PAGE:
My mom had a remarkable life in her not-quite-94 years, ranging from cattle drives and log cabins to Rosie the Riveter to the digital age and voting for the first African American president. She has a lively stream of consciousness writing style. Her sense of humor and spunk come through clearly, her sense of adventure and fun and unself-conscious grit. I wouldn’t change it for the world, but sometimes it’s frustrating. She’ll toss out stuff like going to see big bands at the Aragon Ballroom during World War II and I’ll ask her to tell me more about it: what did the ballroom look like, what did the people wear, what did the bands play, what kind of crowd was there, etc. All the telling details that make a scene come alive. Sometimes she’ll go into more detail, sometimes I can tell she’s bugged by my questions and she’ll write things like, “It was a long time ago. I don’t remember.” Or worse, “It was just an ordinary ballroom.”

Because, of course, for her it was just an ordinary ballroom. It was hard for her to conceive of the fact that people don’t live like that anymore. Sometimes when I’d point that out to her, she’d perk up and go into nice, rich detail. But not always. My questions, I think, were sometimes a chore to her.

I keep repeating to myself as I transcribe, “She’s the writer, not me. It’s not the way I would have approached it, but this is her memoir, not mine.” And she wasn’t striving for a literary work, just a walk down memory lane to share with me and whoever else might want to read it. I’ve tried to leave things as she relayed them. On a couple of occasions when her memories overlapped mine and she’d resisted my requests for more detail, I’ve filled in the blanks trying to match her style, but I’ve kept that to a minimum. Her story, her words.

The vast majority of this was before her stroke, before the incredible time and energy suck of caregiving. Before the long, slow slide of my grief years, before I could face a project like this. Years.

After the stroke, my mom’s mind was still lively (thank the gods) and her memories intact, but her vision was seriously impaired. Her handwriting, always somewhat of a challenge, got more challenging as time went by. But still she persisted—and so do I.

I got almost all of the footnote answers transcribed. And near the end, when my own end was going numb and my stomach was growling and I thought it was time to stop for the day, I came across several more handwritten pages. More material, untranscribed. Some of it must have been written years past, long before the stroke. Others were clearly after, getting on towards the last years. I tried reading those, and it’s going to be touch and go, frankly. I didn’t despair at finding new work. I grieved that she was no longer around to clarify things, to ask for more details, to be bugged by my questions.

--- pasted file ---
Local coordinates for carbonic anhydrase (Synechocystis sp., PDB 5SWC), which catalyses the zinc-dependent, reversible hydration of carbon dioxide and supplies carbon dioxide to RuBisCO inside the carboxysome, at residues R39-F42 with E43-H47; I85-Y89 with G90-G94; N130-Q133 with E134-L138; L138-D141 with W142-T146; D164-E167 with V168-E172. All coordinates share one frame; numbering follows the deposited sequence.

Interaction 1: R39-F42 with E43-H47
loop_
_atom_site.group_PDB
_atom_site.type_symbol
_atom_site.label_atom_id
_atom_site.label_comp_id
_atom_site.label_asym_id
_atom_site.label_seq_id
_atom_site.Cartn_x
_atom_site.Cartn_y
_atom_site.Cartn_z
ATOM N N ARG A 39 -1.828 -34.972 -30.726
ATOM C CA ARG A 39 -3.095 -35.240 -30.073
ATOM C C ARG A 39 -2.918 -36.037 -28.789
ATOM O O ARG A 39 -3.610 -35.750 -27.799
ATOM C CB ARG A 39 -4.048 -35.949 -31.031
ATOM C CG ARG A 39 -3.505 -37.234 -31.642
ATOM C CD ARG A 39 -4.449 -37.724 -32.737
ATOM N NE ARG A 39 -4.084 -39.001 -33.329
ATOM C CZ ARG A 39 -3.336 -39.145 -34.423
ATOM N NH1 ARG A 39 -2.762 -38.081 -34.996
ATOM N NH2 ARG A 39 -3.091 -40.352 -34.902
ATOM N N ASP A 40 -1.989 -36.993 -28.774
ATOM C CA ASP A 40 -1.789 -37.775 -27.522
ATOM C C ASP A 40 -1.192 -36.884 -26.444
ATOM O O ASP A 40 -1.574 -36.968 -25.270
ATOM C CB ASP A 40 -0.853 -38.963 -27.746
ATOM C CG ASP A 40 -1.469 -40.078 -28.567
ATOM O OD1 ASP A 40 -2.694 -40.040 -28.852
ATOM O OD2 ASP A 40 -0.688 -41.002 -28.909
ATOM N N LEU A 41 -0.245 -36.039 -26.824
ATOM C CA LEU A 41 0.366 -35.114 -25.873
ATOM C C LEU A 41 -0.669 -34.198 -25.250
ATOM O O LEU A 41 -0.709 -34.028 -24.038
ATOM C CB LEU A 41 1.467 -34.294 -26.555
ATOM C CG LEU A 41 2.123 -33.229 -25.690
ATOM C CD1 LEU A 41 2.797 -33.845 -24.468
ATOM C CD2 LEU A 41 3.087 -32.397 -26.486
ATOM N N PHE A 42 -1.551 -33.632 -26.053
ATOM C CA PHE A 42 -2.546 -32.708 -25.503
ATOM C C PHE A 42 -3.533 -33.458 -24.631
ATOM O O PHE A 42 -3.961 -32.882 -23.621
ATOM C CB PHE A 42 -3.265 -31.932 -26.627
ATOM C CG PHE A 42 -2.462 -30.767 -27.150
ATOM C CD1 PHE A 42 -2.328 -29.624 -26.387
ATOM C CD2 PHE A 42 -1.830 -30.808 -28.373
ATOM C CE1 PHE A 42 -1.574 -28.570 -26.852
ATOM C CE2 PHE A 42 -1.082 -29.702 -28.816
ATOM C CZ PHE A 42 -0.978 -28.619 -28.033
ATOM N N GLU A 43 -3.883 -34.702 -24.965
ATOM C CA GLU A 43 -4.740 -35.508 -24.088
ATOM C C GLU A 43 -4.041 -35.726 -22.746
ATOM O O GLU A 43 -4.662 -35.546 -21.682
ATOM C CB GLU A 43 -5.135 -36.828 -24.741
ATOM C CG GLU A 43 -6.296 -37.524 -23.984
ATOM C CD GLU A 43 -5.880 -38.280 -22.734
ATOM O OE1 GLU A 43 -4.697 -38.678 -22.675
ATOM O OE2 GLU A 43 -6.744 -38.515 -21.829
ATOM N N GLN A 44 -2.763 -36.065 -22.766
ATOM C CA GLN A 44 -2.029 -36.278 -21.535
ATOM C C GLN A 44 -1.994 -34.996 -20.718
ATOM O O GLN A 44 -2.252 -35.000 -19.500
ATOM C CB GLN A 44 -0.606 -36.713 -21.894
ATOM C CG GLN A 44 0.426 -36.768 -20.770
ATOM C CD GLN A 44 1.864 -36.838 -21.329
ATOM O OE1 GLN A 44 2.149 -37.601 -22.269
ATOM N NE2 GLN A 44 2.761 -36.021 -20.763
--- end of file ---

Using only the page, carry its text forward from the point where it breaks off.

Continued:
But that’s the ephemeral nature of existence. I’ll do my best with Mom’s legacy. I know in my heart she appreciates what I’ve already done.

But Old Time, she’s a-flying.

Random quote of the day:

“Memoir is the last place you’d expect to find the truth.”

—David Sedaris, interview, The New York Times, June 8, 2008

Disclaimer: The views expressed in this random quote of the day do not necessarily reflect the views of the poster, her immediate family, Laurel and Hardy, Ariana Grande, or the Salvation Army Band. They do, however, sometimes reflect the views of the Cottingley Fairies.

Random quote of the day:

“What matters in life is not what happens to you but what you remember and how you remember it.”

—Gabriel Garcia Márquez, quoted in The Guardian, 21 January 2001 from his then memoir-in-progress

Disclaimer: The views expressed in this random quote of the day do not necessarily reflect the views of the poster, her immediate family, Lucy and Ethel, Justin Bieber, or the Kardashian Klan. They do, however, sometimes reflect the views of the Cottingley Fairies.